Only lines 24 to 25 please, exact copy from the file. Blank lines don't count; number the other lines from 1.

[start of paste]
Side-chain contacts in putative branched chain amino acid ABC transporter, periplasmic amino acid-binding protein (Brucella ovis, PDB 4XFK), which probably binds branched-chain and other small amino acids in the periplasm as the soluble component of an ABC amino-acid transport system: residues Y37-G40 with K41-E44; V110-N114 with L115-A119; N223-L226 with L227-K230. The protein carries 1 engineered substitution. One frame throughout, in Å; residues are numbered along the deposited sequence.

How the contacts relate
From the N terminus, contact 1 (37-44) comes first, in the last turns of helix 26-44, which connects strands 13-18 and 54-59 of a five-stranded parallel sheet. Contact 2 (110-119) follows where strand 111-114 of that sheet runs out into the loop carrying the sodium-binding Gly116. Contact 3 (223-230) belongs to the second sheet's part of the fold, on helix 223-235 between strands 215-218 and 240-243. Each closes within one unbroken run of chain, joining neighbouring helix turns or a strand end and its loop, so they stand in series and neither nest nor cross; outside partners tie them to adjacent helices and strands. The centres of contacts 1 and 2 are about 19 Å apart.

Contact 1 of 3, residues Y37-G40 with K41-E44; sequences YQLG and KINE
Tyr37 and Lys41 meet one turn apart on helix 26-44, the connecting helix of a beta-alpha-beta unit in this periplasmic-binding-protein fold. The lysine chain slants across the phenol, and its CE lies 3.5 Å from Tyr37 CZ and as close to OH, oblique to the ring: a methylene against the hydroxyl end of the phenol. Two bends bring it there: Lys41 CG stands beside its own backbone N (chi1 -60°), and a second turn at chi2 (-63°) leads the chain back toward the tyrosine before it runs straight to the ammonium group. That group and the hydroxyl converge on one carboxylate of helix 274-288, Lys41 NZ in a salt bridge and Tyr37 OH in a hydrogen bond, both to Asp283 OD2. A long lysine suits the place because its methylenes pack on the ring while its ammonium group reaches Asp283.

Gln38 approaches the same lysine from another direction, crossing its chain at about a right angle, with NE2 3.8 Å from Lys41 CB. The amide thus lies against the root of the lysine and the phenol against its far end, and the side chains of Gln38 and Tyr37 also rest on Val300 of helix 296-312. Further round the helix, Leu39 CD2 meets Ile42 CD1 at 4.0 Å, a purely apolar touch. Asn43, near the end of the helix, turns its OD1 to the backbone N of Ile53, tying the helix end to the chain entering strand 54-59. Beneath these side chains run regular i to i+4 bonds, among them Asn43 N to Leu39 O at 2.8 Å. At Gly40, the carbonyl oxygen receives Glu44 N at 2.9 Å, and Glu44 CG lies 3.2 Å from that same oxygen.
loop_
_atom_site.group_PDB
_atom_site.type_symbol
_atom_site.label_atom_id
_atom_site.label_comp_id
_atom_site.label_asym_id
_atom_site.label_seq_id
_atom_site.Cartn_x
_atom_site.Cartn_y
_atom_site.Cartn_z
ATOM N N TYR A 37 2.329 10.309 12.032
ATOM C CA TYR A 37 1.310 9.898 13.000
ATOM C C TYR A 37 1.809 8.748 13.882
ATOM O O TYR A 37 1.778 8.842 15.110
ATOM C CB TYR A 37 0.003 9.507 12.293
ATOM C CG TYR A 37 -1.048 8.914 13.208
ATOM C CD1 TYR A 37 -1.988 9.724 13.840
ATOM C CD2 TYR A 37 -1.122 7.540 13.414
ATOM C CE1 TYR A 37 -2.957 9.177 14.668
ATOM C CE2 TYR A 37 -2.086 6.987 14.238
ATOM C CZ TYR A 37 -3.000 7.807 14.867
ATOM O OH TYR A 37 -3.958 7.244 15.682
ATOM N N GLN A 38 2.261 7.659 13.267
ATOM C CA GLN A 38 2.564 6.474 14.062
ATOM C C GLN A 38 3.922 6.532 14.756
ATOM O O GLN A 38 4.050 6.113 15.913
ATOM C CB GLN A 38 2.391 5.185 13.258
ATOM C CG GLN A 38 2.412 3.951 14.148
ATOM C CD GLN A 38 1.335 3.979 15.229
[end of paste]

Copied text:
ATOM C CD2 TYR A 37 -1.122 7.540 13.414
ATOM C CE1 TYR A 37 -2.957 9.177 14.668